FDA Finds Certain E-Cigarette Products “Appropriate for the Protection of Public Health” but Not “FDA Approved”


On October 12, 2021, the U.S. Food and Drug Administration (“FDA”) issued orders granting R.J. Reynolds (RJR) Vapor Company approval to market three of its electronic nicotine delivery system (ENDS) products – the Vuse Solo ENDS e-cigarette and accompanying tobacco-flavored pods.  In issuing the orders, FDA found “that the marketing of these products is appropriate for the protection of public health.”  However, FDA also stated that its orders do not mean “these products are safe or ‘FDA approved.’”  See FDA Permits Marketing of E-Cigarette Products, Marking First Authorization of Its Kind by the Agency | FDA.

Although ENDS products, such as e-cigarettes, have been on the market since the mid-2000s, this is the first time FDA has authorized the marketing of specific ENDS products through the Premarket Tobacco Product Application pathway.

As background, in 2009, Congress enacted the Family Smoking Prevention and Tobacco Control Act (the “Act”) which granted FDA the authority to regulate the manufacture, distribution, and marketing of cigarettes, cigarette tobacco, roll-your-own tobacco, and smokeless tobacco products.  It also gave FDA the authority to issue regulations “deeming” other products that meet the statutory definition of a “tobacco product” to be subject to the Act.  On May 10, 2016, FDA issued a “Deeming Rule” that rendered ENDS products, which include e-cigarettes and vape pens, “tobacco products” subject to FDA’s regulatory controls.  As such, ENDS products have only been subject to FDA’s regulatory authority since 2016.

The 2016 “Deeming Rule” required that manufacturers of e-cigarettes and other ENDS products apply for and obtain premarket authorization before introducing new products into interstate commerce for commercial distribution.  Generally, premarket review occurs before a product is on the market; however, given that many ENDS products already were on the market as of 2016, the Premarket Approval process occurred after the fact.  Manufacturers of products that were on the market as of August 8, 2016, were required to submit their applications by September 9, 2020.  As of September 9, 2020, FDA received millions of applications and as of September 9, 2021, FDA has taken action on about 93% of the timely submitted applications.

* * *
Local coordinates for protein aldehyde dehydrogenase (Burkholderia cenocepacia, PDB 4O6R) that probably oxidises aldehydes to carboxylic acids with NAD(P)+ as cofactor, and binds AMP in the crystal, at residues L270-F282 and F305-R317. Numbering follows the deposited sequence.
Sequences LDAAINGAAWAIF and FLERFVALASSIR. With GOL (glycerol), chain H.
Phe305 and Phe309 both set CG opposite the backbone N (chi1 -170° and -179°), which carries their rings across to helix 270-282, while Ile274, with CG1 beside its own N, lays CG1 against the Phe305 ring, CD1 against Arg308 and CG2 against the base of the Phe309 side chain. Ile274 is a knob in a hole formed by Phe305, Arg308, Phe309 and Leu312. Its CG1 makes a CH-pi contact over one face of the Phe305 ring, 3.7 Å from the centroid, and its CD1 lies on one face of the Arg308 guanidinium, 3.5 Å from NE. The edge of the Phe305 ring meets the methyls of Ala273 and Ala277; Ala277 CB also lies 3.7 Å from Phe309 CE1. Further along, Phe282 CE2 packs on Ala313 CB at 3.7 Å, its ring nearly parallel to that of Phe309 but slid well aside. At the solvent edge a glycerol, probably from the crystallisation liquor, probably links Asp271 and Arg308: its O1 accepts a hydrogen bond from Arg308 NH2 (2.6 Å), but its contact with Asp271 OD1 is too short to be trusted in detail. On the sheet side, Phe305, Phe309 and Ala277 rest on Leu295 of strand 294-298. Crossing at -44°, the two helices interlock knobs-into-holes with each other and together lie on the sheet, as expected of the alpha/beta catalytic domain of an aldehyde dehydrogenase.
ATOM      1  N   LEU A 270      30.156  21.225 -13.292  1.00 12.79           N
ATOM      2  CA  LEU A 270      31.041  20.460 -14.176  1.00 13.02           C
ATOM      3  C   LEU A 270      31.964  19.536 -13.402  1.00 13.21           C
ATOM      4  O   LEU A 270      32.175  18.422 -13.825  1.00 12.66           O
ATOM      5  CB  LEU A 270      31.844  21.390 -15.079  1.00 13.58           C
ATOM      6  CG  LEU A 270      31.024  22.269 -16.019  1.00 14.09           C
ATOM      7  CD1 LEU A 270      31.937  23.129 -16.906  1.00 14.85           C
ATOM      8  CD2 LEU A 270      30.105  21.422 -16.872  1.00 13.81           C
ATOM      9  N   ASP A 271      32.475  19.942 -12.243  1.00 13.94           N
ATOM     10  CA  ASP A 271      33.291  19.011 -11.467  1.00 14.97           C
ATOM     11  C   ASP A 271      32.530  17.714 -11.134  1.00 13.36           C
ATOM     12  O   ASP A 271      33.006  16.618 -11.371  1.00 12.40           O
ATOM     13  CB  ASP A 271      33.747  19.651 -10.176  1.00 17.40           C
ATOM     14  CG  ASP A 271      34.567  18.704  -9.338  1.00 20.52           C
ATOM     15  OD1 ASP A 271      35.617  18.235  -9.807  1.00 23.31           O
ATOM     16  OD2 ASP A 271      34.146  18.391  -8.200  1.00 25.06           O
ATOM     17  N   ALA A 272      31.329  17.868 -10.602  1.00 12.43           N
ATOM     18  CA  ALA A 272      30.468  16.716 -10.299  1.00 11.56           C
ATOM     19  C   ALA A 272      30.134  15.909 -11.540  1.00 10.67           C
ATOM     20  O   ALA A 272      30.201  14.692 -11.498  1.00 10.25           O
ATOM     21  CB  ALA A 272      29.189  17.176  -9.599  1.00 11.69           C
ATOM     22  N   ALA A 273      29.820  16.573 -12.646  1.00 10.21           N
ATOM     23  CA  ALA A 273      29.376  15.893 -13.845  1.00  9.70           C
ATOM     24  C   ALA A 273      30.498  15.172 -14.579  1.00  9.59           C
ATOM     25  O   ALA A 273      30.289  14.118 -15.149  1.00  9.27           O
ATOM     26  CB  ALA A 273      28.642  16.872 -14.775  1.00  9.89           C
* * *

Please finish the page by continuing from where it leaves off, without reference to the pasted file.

FDA is closely scrutinizing these applications given the growing concern regarding youth ENDS use.  FDA has stated that “[s]ince 2014, e-cigarettes have been the most commonly used tobacco product among U.S. youth” and that youth use of these products is unsafe because these “products contain nicotine, which is highly addictive and can harm the developing adolescent brain[,]”; further, “[u]sing nicotine in adolescence may also increase risk for future addiction to other drugs.”  See Youth E-cigarette Use Remains Serious Public Health Concern Amid COVID-19 Pandemic | FDA.

Against this backdrop, FDA’s finding that the marketing of RJR Vapor Company’s three products “is appropriate for the protection of public health” is somewhat surprising.  Ultimately, FDA’s decision turned on its finding that “[t]he manufacturer’s data demonstrates its tobacco-flavored products could benefit addicted adult smokers who switch to these products – either completely or with a significant reduction in cigarette consumption – by reducing their exposure to harmful chemicals.”

With respect to protecting youth, key to FDA’s decision was the fact that the products are tobacco-flavored.  FDA noted that “[e]xisting evidence consistently indicates that use of tobacco-flavored ENDS is less common compared to non-tobacco-flavored ENDS among youth.”  See Technical Project Lead Review of PMTA.  Additionally, “[t]he data also suggest that most youth and young adults who use ENDS begin with flavors such as fruit, candy or mint, and not tobacco flavors.”  Notably, although FDA granted marketing orders for RJR Vapor Company’s three Vuse products, it also issued 10 marketing denial orders for flavored Vuse ENDS products.

Another crucial component of FDA’s decision was its issuance of “strict marketing restrictions on the company, including digital advertising restrictions as well as radio and television advertising restrictions, to greatly reduce the potential for youth exposure to tobacco advertising for these products.”

It will be interesting to see what additional ENDS products FDA authorizes for sale through the premarket approval process.  To obtain such authorization manufacturers will need to show that their product is appropriate for the protection of the public health.  This analysis requires a review of the risks and benefits to the population as a whole, including users and nonusers of tobacco products.  Given the concern regarding youth ENDS use it appears manufacturers will face an uphill battle in establishing the benefits of their products outweigh the potential risk to youth.

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